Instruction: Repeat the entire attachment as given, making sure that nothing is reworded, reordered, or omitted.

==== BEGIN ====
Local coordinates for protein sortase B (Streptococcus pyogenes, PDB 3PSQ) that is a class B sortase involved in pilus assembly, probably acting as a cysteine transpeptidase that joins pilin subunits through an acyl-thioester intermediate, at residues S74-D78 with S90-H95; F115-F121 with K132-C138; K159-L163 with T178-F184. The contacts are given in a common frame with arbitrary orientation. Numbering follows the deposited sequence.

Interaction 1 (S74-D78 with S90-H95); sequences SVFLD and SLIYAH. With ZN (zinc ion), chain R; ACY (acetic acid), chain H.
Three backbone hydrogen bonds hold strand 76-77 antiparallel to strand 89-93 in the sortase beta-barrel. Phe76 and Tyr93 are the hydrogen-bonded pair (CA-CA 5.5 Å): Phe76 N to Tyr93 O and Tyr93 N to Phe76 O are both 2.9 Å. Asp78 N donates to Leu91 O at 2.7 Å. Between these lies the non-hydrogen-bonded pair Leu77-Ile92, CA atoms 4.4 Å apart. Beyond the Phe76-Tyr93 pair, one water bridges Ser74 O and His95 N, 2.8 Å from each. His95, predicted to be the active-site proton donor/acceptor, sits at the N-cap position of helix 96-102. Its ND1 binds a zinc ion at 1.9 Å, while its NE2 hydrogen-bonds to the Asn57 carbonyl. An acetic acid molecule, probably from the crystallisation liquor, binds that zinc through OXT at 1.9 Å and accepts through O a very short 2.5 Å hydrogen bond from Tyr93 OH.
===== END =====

Local coordinates for protein sortase B (Streptococcus pyogenes, PDB 3PSQ) that is a class B sortase involved in pilus assembly, probably acting as a cysteine transpeptidase that joins pilin subunits through an acyl-thioester intermediate, at residues S74-D78 with S90-H95; F115-F121 with K132-C138; K159-L163 with T178-F184. The contacts are given in a common frame with arbitrary orientation. Numbering follows the deposited sequence.

Interaction 1 (S74-D78 with S90-H95); sequences SVFLD and SLIYAH. With ZN (zinc ion), chain R; ACY (acetic acid), chain H.
Three backbone hydrogen bonds hold strand 76-77 antiparallel to strand 89-93 in the sortase beta-barrel. Phe76 and Tyr93 are the hydrogen-bonded pair (CA-CA 5.5 Å): Phe76 N to Tyr93 O and Tyr93 N to Phe76 O are both 2.9 Å. Asp78 N donates to Leu91 O at 2.7 Å. Between these lies the non-hydrogen-bonded pair Leu77-Ile92, CA atoms 4.4 Å apart. Beyond the Phe76-Tyr93 pair, one water bridges Ser74 O and His95 N, 2.8 Å from each. His95, predicted to be the active-site proton donor/acceptor, sits at the N-cap position of helix 96-102. Its ND1 binds a zinc ion at 1.9 Å, while its NE2 hydrogen-bonds to the Asn57 carbonyl. An acetic acid molecule, probably from the crystallisation liquor, binds that zinc through OXT at 1.9 Å and accepts through O a very short 2.5 Å hydrogen bond from Tyr93 OH.